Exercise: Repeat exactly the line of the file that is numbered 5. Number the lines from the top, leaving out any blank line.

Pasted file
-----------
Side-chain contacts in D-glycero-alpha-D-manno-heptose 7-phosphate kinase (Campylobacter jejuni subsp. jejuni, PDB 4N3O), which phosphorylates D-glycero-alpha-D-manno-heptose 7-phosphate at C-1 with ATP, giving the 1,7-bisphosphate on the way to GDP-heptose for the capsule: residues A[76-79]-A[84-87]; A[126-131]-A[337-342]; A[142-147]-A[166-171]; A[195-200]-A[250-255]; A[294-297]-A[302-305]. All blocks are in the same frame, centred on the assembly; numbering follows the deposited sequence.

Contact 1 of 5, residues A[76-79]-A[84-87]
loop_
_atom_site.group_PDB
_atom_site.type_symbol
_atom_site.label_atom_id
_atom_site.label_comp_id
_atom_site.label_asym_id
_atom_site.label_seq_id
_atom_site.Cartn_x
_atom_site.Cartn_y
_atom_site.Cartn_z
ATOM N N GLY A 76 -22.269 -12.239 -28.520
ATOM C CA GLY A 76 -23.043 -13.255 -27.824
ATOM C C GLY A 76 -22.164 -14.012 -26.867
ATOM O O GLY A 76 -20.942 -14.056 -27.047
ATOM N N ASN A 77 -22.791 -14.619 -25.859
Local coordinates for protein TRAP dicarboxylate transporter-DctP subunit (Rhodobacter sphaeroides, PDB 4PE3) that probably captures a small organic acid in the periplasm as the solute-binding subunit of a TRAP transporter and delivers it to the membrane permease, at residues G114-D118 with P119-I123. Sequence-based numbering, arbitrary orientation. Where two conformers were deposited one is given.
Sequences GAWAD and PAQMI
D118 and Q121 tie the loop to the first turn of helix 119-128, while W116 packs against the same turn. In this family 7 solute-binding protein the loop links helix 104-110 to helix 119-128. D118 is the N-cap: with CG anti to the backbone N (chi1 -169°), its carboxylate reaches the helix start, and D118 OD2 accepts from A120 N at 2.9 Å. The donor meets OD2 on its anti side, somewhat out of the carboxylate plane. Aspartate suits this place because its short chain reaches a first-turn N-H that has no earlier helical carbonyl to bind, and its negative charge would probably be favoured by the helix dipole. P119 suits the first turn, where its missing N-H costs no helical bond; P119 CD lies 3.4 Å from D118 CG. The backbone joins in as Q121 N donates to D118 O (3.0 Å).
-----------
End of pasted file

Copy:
_atom_site.type_symbol